When one of our family or friends is hard of hearing, it usually becomes something of an inside joke. The challenge over time becomes part of the fabric of our lives. Something to smile about. Just a sign of age and nothing to worry about.
Admitting to ourselves that someone we love has a problem that we can’t fix, can be difficult for people. The fact that older people newly diagnosed will have in most cases struggled with hearing loss for a number of years before seeking help only adds to the problem.
This is why social support is crucial for people with hearing loss.
Social support is really just another way of saying “care.” It is support offered by those around us. At home, in the workplace, and in our everyday lives and leisure pursuits. We rely on others to help, support and encourage us, as we go about our daily lives.
Social support is important throughout a person’s entire hearing journey, but is especially important at the beginning. Due to hearing loss being invisible, it can often be not recognized, forgotten or assumptions might be made.
Often times, people who are new to hearing aids won’t take well to them at first. A large amount of brand new hearing aids are relegated to a bottom drawer or similar storage place within the homes. In many cases, this can be easily avoided.
Often a person would rather struggle with their existing problem, than persevere with a new piece of technology. Even if it can offer solutions to their daily challenges. When someone first gets hearing aids, there is a time of adjustment. It is crucial during this stage that a person really gets support and reassurance.
Just because an ailment is invisible, does not make it any the less serious. Asking those with hearing loss how things are and if there is anything you can do to help, can make a world of difference.
Often, especially in the early days of wearing hearing aids, there is a temptation to abandon them. It is at this early stage that a kind word and an offer of encouragement can really make things better for the one facing the challenges.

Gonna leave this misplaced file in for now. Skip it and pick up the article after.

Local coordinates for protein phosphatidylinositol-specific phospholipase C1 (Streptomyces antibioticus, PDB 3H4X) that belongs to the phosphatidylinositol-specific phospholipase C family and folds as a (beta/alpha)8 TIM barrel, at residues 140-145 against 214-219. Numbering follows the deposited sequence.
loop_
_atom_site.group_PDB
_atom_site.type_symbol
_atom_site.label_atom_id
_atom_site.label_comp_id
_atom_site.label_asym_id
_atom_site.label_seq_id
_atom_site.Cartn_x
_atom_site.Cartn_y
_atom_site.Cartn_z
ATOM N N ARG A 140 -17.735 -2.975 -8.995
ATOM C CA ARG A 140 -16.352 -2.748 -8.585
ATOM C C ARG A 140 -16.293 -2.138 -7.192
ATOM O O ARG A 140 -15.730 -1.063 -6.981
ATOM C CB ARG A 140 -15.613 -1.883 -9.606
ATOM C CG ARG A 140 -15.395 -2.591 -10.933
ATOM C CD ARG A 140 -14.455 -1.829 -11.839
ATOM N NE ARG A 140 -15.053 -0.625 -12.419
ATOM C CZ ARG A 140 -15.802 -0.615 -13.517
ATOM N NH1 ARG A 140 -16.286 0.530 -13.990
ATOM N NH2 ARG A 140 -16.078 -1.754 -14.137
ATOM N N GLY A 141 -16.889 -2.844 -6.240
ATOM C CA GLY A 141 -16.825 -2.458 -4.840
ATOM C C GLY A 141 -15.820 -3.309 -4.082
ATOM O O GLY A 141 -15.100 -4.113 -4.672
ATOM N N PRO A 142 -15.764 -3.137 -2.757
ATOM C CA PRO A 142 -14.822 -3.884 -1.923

It doesn’t take walking a mile in their shoes to understand hearing loss. It simply takes being willing to offer support and an encouraging word. Even those with perfect hearing have times when they mishear things. Hearing loss doesn’t change who a person is, but it can and often does change the confidence in a person and can bring on social anxiety and depression.
Minor adjustments in lifestyle are all that is needed in most cases and the offer of a helping hand and a willing supporter. Humor is also extremely beneficial, as this can really help when the going becomes difficult. Hearing loss is a challenge, but it in no way stops a person from living a life well lived.
Hearing loss is one of those things which you can only truly understand if you experience it. Yes, even an audiologist can only sympathize and empathize to a certain extent. Beyond that would take direct access to a hearing loss world. But knowing this, shouldn’t put people off seeking understanding and clarification where hearing loss is concerned.
The best way of being of help is to become aware of hearing loss. If you know of a person with this particular challenge, take time to ask questions, be kind and above all else offer as much encouragement, as you would like to receive in their place. The key here is balance. Those with hearing loss have no wish to be fussed over but do welcome care, attention to detail and genuine offers of assistance, whether taken up or not.
How do you help your loved ones with hearing loss? Let us know your tips in the comments!